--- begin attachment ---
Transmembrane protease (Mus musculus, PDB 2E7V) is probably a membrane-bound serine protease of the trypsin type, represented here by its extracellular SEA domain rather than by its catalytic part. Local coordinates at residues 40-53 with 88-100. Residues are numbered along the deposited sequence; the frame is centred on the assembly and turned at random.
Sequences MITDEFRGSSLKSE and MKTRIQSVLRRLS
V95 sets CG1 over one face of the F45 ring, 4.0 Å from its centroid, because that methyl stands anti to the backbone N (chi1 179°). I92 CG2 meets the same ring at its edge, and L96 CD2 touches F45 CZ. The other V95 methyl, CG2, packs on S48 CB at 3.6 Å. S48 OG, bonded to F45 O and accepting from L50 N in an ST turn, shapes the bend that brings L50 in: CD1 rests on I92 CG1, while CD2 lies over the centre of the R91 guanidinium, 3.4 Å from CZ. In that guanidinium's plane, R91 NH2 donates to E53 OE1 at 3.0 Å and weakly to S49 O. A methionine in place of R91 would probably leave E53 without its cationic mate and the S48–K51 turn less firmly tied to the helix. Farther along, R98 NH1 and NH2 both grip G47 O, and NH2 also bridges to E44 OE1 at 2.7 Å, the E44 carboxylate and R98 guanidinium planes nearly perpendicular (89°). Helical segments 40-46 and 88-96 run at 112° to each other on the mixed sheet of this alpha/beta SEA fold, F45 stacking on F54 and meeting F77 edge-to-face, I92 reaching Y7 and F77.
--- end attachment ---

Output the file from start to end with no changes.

Transmembrane protease (Mus musculus, PDB 2E7V) is probably a membrane-bound serine protease of the trypsin type, represented here by its extracellular SEA domain rather than by its catalytic part. Local coordinates at residues 40-53 with 88-100. Residues are numbered along the deposited sequence; the frame is centred on the assembly and turned at random.
Sequences MITDEFRGSSLKSE and MKTRIQSVLRRLS
V95 sets CG1 over one face of the F45 ring, 4.0 Å from its centroid, because that methyl stands anti to the backbone N (chi1 179°). I92 CG2 meets the same ring at its edge, and L96 CD2 touches F45 CZ. The other V95 methyl, CG2, packs on S48 CB at 3.6 Å. S48 OG, bonded to F45 O and accepting from L50 N in an ST turn, shapes the bend that brings L50 in: CD1 rests on I92 CG1, while CD2 lies over the centre of the R91 guanidinium, 3.4 Å from CZ. In that guanidinium's plane, R91 NH2 donates to E53 OE1 at 3.0 Å and weakly to S49 O. A methionine in place of R91 would probably leave E53 without its cationic mate and the S48–K51 turn less firmly tied to the helix. Farther along, R98 NH1 and NH2 both grip G47 O, and NH2 also bridges to E44 OE1 at 2.7 Å, the E44 carboxylate and R98 guanidinium planes nearly perpendicular (89°). Helical segments 40-46 and 88-96 run at 112° to each other on the mixed sheet of this alpha/beta SEA fold, F45 stacking on F54 and meeting F77 edge-to-face, I92 reaching Y7 and F77.